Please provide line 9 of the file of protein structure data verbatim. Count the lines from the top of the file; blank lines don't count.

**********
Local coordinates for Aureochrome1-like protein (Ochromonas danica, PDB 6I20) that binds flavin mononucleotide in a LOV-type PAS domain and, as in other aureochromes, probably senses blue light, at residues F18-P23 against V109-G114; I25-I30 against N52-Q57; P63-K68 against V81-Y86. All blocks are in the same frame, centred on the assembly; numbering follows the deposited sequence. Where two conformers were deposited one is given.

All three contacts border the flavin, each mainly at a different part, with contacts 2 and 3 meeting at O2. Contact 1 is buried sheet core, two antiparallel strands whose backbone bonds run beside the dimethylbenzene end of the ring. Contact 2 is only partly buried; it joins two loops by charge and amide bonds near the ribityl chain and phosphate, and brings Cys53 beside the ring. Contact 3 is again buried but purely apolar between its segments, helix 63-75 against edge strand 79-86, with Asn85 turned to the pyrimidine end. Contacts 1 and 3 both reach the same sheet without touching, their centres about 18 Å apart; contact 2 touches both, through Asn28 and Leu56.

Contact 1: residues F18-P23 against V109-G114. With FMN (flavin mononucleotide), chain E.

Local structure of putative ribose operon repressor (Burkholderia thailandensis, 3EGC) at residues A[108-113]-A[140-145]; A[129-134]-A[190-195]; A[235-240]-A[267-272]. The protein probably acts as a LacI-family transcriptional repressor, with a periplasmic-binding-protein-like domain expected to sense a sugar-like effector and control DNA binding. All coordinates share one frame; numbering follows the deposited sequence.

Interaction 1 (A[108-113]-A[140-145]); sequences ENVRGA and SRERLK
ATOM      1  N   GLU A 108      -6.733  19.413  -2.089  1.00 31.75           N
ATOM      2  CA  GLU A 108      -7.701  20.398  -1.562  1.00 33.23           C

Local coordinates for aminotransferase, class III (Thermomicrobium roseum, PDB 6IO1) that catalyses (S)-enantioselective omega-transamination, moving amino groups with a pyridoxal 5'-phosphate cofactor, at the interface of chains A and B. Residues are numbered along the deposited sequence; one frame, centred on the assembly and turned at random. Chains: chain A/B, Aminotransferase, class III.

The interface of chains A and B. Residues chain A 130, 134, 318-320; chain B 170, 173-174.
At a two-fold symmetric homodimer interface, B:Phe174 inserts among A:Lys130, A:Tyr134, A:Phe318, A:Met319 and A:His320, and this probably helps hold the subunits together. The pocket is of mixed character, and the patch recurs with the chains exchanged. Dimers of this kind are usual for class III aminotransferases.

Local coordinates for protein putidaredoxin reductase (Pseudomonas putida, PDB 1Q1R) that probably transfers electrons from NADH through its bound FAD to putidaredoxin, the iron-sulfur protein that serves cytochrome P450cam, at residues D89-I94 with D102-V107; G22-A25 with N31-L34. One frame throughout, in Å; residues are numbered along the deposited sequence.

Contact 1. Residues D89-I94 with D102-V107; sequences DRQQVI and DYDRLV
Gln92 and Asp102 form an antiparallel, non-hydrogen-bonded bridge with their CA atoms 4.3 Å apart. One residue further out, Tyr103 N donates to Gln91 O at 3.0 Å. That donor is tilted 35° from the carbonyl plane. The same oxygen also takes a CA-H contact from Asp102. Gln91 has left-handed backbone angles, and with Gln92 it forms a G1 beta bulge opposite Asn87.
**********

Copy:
The interface of chains A and B. Residues chain A 130, 134, 318-320; chain B 170, 173-174.